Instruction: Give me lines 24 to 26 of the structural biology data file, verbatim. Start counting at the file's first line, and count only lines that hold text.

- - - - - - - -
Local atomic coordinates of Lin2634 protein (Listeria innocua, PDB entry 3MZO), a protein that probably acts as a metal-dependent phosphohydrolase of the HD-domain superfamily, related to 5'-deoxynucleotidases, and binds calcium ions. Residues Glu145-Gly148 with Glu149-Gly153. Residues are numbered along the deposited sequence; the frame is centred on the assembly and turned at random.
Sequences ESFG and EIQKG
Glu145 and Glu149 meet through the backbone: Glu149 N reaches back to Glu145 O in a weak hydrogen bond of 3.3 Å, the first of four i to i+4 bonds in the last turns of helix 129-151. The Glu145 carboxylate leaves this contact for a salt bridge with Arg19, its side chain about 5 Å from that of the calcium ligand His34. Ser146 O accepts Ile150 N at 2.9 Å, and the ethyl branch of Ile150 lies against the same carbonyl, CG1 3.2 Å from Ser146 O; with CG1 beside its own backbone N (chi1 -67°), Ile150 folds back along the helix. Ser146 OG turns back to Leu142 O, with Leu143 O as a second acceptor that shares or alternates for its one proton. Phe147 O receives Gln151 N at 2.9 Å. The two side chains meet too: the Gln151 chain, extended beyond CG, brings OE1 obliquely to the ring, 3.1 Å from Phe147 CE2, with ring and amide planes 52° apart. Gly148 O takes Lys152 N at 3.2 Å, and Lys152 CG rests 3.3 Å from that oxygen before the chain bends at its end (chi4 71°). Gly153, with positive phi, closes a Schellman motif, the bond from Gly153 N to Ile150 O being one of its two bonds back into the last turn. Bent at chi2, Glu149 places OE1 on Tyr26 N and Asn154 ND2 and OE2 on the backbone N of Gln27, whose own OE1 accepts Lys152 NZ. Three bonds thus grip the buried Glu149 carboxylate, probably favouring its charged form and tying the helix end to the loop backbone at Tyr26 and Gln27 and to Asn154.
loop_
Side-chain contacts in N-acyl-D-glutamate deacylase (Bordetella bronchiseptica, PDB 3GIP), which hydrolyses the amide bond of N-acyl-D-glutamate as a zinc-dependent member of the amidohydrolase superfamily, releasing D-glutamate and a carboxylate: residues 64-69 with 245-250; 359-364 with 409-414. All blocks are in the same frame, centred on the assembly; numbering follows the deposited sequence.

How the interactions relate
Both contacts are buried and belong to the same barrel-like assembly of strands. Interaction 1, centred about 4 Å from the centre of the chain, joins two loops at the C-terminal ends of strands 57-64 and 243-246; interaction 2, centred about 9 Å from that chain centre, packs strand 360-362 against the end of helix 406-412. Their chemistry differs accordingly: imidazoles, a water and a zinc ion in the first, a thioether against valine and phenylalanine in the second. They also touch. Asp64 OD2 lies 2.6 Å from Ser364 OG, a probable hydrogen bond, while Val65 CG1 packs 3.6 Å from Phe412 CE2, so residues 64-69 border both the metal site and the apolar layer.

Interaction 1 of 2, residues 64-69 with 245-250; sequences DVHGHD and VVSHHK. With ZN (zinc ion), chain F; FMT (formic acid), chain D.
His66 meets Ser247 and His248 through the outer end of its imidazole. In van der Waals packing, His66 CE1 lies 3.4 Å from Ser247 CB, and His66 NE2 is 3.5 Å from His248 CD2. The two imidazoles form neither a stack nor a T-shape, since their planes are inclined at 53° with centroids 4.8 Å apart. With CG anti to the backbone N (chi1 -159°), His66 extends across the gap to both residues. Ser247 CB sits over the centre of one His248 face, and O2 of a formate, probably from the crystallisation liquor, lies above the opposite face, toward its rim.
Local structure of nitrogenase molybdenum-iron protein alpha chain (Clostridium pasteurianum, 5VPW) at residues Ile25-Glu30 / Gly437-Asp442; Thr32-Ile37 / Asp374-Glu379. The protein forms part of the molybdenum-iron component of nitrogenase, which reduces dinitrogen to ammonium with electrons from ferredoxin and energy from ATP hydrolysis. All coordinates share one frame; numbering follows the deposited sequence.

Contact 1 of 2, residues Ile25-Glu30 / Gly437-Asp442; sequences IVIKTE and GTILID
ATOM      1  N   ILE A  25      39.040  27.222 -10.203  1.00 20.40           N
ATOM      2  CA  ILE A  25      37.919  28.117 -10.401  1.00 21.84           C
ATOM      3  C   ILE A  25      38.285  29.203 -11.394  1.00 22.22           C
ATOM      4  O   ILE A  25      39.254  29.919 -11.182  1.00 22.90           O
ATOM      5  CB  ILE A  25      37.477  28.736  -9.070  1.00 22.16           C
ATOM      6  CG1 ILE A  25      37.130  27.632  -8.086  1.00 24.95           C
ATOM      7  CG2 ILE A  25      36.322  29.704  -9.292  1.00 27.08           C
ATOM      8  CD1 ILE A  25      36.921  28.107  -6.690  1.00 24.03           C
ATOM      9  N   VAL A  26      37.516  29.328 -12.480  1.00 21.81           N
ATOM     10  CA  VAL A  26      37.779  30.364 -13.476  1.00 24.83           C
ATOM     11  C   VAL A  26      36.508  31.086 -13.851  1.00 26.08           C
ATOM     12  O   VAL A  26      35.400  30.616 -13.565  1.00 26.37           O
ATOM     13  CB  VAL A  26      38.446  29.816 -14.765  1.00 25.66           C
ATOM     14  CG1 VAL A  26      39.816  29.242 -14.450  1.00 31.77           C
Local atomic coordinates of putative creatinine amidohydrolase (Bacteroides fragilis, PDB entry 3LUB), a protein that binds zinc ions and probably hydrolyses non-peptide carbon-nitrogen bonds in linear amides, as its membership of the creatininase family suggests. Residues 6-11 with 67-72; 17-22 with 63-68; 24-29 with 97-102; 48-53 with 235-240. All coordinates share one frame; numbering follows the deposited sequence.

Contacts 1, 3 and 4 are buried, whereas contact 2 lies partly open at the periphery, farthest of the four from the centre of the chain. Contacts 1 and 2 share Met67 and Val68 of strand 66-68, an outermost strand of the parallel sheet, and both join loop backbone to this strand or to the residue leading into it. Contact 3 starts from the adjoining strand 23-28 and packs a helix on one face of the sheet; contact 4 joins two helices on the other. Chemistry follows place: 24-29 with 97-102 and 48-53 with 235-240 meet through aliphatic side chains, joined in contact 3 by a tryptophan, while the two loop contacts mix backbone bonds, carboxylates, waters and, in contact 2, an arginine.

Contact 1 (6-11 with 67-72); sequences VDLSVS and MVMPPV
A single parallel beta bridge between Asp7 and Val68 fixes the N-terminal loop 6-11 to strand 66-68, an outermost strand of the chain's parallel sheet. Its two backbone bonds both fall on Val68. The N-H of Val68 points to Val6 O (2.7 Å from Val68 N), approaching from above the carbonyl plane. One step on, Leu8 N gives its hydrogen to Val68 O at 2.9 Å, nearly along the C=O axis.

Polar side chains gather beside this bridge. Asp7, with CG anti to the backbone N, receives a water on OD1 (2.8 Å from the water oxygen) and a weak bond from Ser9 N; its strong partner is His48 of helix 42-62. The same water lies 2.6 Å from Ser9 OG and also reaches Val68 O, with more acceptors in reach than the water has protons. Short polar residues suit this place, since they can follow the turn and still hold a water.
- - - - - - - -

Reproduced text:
ATOM     13  CB  VAL A  26      38.446  29.816 -14.765  1.00 25.66           C
ATOM     14  CG1 VAL A  26      39.816  29.242 -14.450  1.00 31.77           C
Local atomic coordinates of putative creatinine amidohydrolase (Bacteroides fragilis, PDB entry 3LUB), a protein that binds zinc ions and probably hydrolyses non-peptide carbon-nitrogen bonds in linear amides, as its membership of the creatininase family suggests. Residues 6-11 with 67-72; 17-22 with 63-68; 24-29 with 97-102; 48-53 with 235-240. All coordinates share one frame; numbering follows the deposited sequence.